Nudge Yourself

It’s just over five years since the publication of Nudge, the seminal pop behavioural economics book by Richard Thaler and Cass Sunstein. Drawing from research in psychology and behavioural economics, it revealed the many common cognitive biases, fallacies, and heuristics we all suffer from. We often fail to act in our own self-interest, because our everyday decisions are affected by ‘choice architectures’; the particular way a set of options are presented. ‘Choice architects’ (as the authors call them) cannot help but influence the decisions people make.

Thaler and Sunstein encourage policy-makers to adopt a ‘libertarian paternalist’ approach; acknowledge that the systems they design and regulate inevitably affect people’s decisions, and design them so as to induce people to make decisions which are good for them. Their recommendations were enthusiastically picked up by governments (in the UK, the cabinet office even set up a dedicated behavioural insights team). The dust has now settled on the debate, and the approach has been explored in a variety of settings, from pension plans to hygiene in public toilets.

But libertarian paternalism has been criticised as an oxymoron; how is interference with an individual’s decisions, even when in their genuine best interests, compatible with respecting their autonomy? The authors responded that non-interference was not an option. In many cases, there is no neutral choice architecture. A list of pension plans must be presented in some order, and if you know that people tend to pick the first one regardless of its features, you ought to make it the one that seems best for them.

Whilst I’m sympathetic to Thaler and Sunstein’s response to the oxymoron charge, the ethical debate shouldn’t end there. Perhaps the question of autonomy and paternalism can be tackled head-on by asking how individuals might design their own choice architectures. If I know that I am liable to make poor decisions in certain contexts, I want to be able to nudge myself to correct that. I don’t want to rely solely on a benevolent system designer / policy-maker to do it for me. I want systems to ensure that my everyday, unconsidered behaviours, made in the heat-of-the-moment, are consistent with my life goals, which I define in more carefully considered, reflective states of mind.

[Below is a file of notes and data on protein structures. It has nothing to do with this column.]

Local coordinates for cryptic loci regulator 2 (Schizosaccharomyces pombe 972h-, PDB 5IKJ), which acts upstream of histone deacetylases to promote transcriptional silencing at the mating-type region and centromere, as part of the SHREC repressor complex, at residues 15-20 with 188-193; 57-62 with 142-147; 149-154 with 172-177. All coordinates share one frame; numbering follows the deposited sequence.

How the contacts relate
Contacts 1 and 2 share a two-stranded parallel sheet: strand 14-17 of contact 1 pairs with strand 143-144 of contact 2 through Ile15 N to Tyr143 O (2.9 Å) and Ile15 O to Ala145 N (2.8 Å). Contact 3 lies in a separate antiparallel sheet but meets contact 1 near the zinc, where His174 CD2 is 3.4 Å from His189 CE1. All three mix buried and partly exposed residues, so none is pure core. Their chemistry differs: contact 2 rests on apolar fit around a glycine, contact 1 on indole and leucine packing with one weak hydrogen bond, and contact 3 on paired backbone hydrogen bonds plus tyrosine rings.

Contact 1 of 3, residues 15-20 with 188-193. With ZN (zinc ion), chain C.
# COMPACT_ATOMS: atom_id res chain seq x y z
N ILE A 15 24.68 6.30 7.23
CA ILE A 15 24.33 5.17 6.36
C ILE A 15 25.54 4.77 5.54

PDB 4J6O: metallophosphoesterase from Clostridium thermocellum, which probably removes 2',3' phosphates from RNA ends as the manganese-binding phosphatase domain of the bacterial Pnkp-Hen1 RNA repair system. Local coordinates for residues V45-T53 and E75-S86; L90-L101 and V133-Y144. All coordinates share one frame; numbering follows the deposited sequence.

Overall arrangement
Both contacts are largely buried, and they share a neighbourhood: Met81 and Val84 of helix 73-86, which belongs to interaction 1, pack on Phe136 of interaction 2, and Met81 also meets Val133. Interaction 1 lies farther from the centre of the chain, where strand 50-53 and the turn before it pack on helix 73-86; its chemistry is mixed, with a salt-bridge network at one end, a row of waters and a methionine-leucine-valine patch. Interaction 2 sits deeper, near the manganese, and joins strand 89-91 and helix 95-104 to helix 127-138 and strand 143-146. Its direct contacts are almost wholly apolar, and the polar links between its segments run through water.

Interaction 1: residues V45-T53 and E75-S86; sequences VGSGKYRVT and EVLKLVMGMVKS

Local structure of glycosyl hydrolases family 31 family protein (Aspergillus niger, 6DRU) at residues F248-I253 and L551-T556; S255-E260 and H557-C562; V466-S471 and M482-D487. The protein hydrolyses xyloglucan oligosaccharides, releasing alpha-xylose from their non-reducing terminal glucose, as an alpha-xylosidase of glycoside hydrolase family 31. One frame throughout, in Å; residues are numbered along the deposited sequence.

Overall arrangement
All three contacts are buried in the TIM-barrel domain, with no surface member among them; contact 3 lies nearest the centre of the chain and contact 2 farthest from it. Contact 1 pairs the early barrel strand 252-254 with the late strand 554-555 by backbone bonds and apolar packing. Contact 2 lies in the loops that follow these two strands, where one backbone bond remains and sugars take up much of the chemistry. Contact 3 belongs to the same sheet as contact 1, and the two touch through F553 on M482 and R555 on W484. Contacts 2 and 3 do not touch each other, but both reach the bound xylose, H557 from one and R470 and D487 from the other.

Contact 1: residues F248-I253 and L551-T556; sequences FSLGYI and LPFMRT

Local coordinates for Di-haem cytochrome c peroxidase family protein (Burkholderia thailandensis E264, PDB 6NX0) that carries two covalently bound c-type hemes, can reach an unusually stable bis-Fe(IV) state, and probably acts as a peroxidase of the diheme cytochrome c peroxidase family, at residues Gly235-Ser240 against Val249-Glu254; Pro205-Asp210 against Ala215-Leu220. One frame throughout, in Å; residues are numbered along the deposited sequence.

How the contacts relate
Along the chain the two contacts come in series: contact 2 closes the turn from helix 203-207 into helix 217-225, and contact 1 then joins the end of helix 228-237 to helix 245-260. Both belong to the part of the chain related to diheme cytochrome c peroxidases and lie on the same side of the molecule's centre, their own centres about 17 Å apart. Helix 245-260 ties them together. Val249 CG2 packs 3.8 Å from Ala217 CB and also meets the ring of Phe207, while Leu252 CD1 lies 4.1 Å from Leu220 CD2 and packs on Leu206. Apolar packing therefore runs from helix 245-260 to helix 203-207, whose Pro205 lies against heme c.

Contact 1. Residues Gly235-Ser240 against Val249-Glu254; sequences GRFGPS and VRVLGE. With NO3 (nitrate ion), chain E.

In our digital lives, choice architectures are everywhere, highly optimised and A/B tested, designed to make you click exactly the way the platform wants you to. But there is also the possibility that they can be reconfigured by the individual to suit their will. An individual can tailor their web experience by configuring their browser to exclude unwanted aspects and superimpose additional functions onto the sites they visit.

This general capacity – for content, functionality and presentation to be altered by the individual – is a pre-requisite for refashioning choice architectures in our own favour. Services like RescueTime, which blocks certain websites for certain periods, represent a very basic kind of user-defined choice architecture which simply removes certain choices altogether. But more sophisticated systems would take an individuals’ own carefully considered life goals – say, to eat healthily, be prudent, or get a broader perspective on the world – and construct their digital experiences to nudge behaviour which furthers those goals.

Take, for instance, online privacy. Research by behavioural economist Alessandro Acquisti and colleagues at CMU has shown how effective nudging privacy can be. The potential for user-defined privacy nudges is strong. In a reflective, rational state, I may set myself a goal to keep my personal life private from my professional life. An intelligent privacy management system could take that goal and insert nudges into the choice architectures which might otherwise induce me to mess up. For instance, by alerting me when I’m about to accept a work colleague as a friend on a personal social network.

Next generation nudge systems should enable a user-defined choice architecture layer, which can be superimposed over the existing choice architectures. This would allow individuals to A/B test their decision-making and habits, and optimise them for their own ends. Ignoring the power of nudges is no longer a realistic or desirable option. We need intentionally designed choice architectures to help us navigate the complex world we live in. But the aims embedded in these architectures need to be driven by our own values, priorities and life goals.